Tips for renting out your cottage

Those of us with cottages often think of our summer homes away from home with reverence. We treasure whatever time we get to flee the city to our cottage in the lush, verdant countryside. And yet, there are also times when we’re willing to sacrifice our sacred vacation times for the benefit of others.

Be it friends, family or even renters, we’re not always the masters of our homes. Naturally, we worry whether they will take the necessary care of our cottages and so on.

Having previously covered tips and tricks for safely enjoying your cottage, we now turn our attention to renting your cottage. Before putting your cottage on the market, you’ll need to do some planning.

You will have to decide who you’re inviting, set rules as to what is and isn’t allowed and ensuring that your insurance will cover you in case of any emergencies or contingencies.

Read on to find TSG’s be in the know tips if you’re considering renting your cottage this summer.

1. Decide the who and what. We’re all for giving people the benefit of the doubt, but we must also be mindful that some guests will damage their rented dwelling. To avoid this, get a sense of what your renters are like and set clear rules about what is not allowed at your property.

To ensure compliance, include the rules in the rental agreement. Generally, reliable guests such as friends, family and colleagues are more likely to adhere to your rules. However, if you’re renting to strangers, make sure you’re communicating clearly and firmly.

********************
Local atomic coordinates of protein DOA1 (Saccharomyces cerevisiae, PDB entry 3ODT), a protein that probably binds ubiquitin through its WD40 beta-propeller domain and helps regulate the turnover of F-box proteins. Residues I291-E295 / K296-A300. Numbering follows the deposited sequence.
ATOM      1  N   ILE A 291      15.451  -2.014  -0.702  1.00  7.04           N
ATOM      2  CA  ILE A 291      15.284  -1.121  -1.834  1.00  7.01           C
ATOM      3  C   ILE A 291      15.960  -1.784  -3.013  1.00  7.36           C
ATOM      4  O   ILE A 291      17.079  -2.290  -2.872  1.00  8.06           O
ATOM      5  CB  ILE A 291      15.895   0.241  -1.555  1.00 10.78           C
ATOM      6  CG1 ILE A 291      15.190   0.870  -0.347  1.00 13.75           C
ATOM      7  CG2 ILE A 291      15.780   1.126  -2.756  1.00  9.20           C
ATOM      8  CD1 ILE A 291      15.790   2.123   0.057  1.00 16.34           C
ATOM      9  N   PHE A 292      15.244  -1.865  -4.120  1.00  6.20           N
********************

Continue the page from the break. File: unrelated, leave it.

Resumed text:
2. Create a quick how-to guide to your cottage. Obviously, you know where everything is located around your cottage, but others will not. Jot down some notes and tips for your renters as to where they can find the hot water tank, circuit breaker panel, first aid equipment, phone book, as well as fire and other alarms. Include instructions for garbage disposal, what must not be flushed into the septic tank and emergency preparedness. Last but not least, leave a number they can reach you 24/7.

3. Make sure your house is ready to receive. That means turning on the water and power, checking all pipes, fuses and appliances and cleaning the place. Be clear with your renters whether you expect them to leave the cottage as they found it or not. Needless to say, leave supplies and directions if you expect them to clean up at the end of their stay.

4. Brush up on your seasonal property insurance. Speak with your broker to make sure your policy will cover you while you rent. First of all, find out if your policy covers rentals because some do not. You will also need to know the limit on the length of time the policy allows you to rent your cottage.

If your current policy does not respond to your needs, consider instructing your broker to source a better solution for you, including higher liability limits. Moreover, try to account for as many contingencies as possible. For instance, if you expect your renters to use your watercraft or off road vehicles, make sure your policy covers claims resulting from this use. If not, you will need to acquire additional coverage.

5. Be prepared for wear and tear. No matter how well your renters take care of your cottage, their stay will inevitably cause a little extra wear and tear. Make sure to inspect your cottage after they leave and address any damage or maintenance issues promptly. This will help you avoid liability issues and ensure your property remains marketable throughout cottage season.

Are you renting out your cottage this summer? Leave a comment below and let us know how you’re preparing.